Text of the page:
PHOENIX -- Nearly two decades after voters blocked lawmakers from tinkering with ballot measures, the Legislature it trying to take the power back.
One measure crafted by Rep. J.D. Mesnard, R-Chandler, would allow lawmakers to update, alter and even repeal what voters enact as long as they do it by the same margin the measure was enacted.
So if a proposal gets the approval of 60 percent of voters, it could be repealed by 18 of the 30 senators and 36 of 60 representatives.
What it also means, said Mesnard, is if something was approved at the ballot by a bare majority, it then could be undone by a simple majority of lawmakers. Now it requires the consent of three-fourths of both chambers, meaning 23 senators and 45 representatives.
Potentially more significant, what would allow that to happen is the other half of what is in HCR 2043: It would remove the constitutional requirement that lawmakers can only make changes that "further the purpose'' of what voters approved in the first place.
Mesnard is not alone in his bid to undo some of the rights in the Voter Protection Act.
Rep. Bob Thorpe, R-Flagstaff, has a similar measure. His HCR 2023 would both repeal the "further the purpose'' language and allow changes or repeal with a three-fifths margin instead of three-fourths.
But Thorpe also proposes to erect new hurdles in the path of those who want to propose their own laws.
HCR 2047 would allow measures on the ballot only if at least 25 percent of the signatures came from the 13 rural counties. Thorpe said it's not right that initiative backers can get all the signatures they need to propose changes in the law from the two urban counties.
And Thorpe is throwing a specific roadblock in the path of those now out gathering signatures to allow Arizonans to use marijuana for recreational purposes.
HCR 2024 would say that a simple majority of those who go to the polls in November would not be good enough to make that change. Instead, drugs considered illegal by federal law would be allowed in Arizona only if the measure gets a three-fifths vote, something the 2010 medical marijuana law did not get.
The safeguard in all this is that all four measures, if they survive the legislative process, could take effect only if approved by voters in November.
At issue is the ongoing tension between the century-old right of voters to make their own laws and the contention by some legislators that they need better control over the laws.
That tension came into focus in 1996 when voters approved the first medical marijuana law. But the following year, the Legislature, contending voters may not have understood the implications, effectively repealed it.
That so angered supporters of the law they got voters in 1998 to overturn the 1997 legislative repeal. More significant, they put another measure on the ballot to say that changes of voter-approved measure can be made only if they "further the purpose,'' and only with that three-fourths vote. That became known as the Voter Protection Act.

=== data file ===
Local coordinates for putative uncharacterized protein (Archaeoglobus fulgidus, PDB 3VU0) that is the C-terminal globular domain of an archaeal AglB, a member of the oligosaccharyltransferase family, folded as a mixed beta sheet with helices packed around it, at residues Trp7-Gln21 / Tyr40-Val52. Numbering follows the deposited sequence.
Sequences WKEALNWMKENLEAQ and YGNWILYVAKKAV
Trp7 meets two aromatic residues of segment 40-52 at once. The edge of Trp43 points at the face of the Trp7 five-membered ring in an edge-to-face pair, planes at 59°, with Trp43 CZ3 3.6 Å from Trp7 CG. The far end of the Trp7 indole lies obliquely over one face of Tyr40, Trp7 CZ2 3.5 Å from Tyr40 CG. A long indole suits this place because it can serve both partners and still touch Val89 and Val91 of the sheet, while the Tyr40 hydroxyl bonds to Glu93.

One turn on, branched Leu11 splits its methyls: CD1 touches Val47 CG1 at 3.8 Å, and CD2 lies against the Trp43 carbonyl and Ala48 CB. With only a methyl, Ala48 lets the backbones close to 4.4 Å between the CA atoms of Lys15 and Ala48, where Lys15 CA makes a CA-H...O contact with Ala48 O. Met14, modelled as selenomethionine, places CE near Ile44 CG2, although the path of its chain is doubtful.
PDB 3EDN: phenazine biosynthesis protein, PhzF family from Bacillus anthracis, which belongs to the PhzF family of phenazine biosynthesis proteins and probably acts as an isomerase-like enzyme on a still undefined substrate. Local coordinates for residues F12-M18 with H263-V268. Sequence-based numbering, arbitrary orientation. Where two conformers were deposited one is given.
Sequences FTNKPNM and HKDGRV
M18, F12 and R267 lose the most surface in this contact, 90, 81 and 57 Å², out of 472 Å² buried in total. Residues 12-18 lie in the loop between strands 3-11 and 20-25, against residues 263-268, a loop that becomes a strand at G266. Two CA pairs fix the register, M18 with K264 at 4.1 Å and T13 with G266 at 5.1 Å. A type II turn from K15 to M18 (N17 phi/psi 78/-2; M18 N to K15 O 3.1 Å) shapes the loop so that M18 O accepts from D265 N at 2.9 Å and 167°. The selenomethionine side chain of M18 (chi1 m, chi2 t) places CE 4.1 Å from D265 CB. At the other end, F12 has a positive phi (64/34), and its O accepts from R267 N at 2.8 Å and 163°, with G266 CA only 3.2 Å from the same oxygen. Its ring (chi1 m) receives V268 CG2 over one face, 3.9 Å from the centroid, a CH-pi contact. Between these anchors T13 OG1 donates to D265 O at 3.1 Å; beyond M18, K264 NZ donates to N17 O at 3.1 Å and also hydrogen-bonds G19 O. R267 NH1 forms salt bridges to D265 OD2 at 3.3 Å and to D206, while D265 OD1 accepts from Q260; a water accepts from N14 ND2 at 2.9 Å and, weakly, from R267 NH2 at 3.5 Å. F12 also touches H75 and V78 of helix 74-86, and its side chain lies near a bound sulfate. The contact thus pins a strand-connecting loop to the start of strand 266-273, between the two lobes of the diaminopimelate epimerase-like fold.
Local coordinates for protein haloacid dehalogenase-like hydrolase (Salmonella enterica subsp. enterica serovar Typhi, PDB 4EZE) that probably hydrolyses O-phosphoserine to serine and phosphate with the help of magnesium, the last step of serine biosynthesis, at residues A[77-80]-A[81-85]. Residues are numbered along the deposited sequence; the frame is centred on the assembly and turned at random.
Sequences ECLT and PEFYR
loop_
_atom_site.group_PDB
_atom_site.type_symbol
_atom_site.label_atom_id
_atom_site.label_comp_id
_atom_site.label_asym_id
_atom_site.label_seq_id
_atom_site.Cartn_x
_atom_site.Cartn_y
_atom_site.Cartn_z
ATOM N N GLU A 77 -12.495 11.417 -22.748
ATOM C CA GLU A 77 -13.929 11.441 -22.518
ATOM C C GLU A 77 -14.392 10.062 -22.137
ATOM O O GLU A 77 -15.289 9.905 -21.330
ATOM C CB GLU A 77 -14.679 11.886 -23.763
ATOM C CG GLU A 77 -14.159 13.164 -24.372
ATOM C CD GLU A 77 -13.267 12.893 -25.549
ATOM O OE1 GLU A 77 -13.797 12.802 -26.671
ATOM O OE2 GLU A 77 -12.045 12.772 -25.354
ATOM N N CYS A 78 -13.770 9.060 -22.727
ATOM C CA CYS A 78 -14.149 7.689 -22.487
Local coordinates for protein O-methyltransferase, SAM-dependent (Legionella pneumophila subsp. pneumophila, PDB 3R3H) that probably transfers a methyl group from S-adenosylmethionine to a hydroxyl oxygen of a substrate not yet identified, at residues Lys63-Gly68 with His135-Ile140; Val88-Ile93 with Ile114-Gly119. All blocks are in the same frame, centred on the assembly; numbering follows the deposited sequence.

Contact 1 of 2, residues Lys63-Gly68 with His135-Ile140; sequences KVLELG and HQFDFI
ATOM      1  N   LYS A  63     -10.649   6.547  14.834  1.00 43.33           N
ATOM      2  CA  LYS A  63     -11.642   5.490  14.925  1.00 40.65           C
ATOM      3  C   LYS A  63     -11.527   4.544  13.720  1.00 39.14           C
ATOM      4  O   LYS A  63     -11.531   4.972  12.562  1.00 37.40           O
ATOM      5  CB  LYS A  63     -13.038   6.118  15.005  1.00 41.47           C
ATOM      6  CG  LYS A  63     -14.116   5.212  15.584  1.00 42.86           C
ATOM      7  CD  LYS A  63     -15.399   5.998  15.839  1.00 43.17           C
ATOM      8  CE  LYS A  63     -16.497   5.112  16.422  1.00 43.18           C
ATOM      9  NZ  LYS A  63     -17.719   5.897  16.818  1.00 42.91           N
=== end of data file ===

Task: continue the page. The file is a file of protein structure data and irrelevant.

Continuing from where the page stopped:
Mesnard said that's not workable.
He said he's not against the "direct democracy'' that allows voters to propose their own laws when the Legislature refuses to act.
"But there has to be an acknowledgement that times change,'' he said. More to the point, the current system under the Voter Protection Act means if lawmakers believe an initiative is no longer workable the only way to alter or repeal it is to take it back to voters. And Mesnard said that's not a practical solution.
"Our ballot is often one of the longest in the country,'' he said.
Mesnard also contends that many voters who support some change may not be aware that the Voter Protection Act means what they approve is "locked in stone for all practical purposes.''
His measure does retain the requirement for changes to further the purpose of an original measure -- but only if that was approved in the first place by two thirds of the voters.
That almost never happens.
In 2006, for example, voters overwhelmingly approved laws making it illegal to confine a pig during pregnancy or any calf raised for veal for the majority of the day in any manner that precludes it from lying down, fully extending limbs or turning around freely. It got close to 62 percent of the vote.
That same year voters created a state minimum wage higher than what federal law requires. But it goes just 65.4 percent.
Thorpe's parallel proposal says lawmakers can ignore the "furthers the purpose'' language even if something is approved overwhelmingly at the ballot. But he would keep the requirement for a supermajority vote, albeit just three-fifths of the Legislature versus the current three-fourths hurdle.
But Thorpe's proposal is more far-reaching in one respect.
What Mesnard wants would affect only future measures; Thorpe's is retroactive, allowing lawmakers to alter anything approved by voters in the past.
Like Mesnard, Thorpe says lawmakers need more leeway to make changes.
"We are the legislative branch of the government,'' he said. "That's our job to deal with legislation.''
And Thorpe contends it's far too easy for bad law to slip through.
"You could have a kid in sixth grade write a referendum,'' he said. "And if it's marketed correctly to the voters it could get passed without any kind of oversight, any kind of vetting.''
That ease of getting things approved is what's behind Thorpe's measure aimed squarely at the recreational marijuana initiative. He said anything that allows Arizonans to use drugs the federal government considers having no useful purpose should require more than a simple majority.
That hurdle could be impossible to overcome: The 2010 medical marijuana initiative passed with just a 50.1 percent margin. In fact, it was defeated in 13 of the state's 15 counties but carried only because of a large pro-marijuana vote in Pima and Coconino counties.
Thorpe said the supermajority requirement is appropriate because of "the huge negative impact to society.''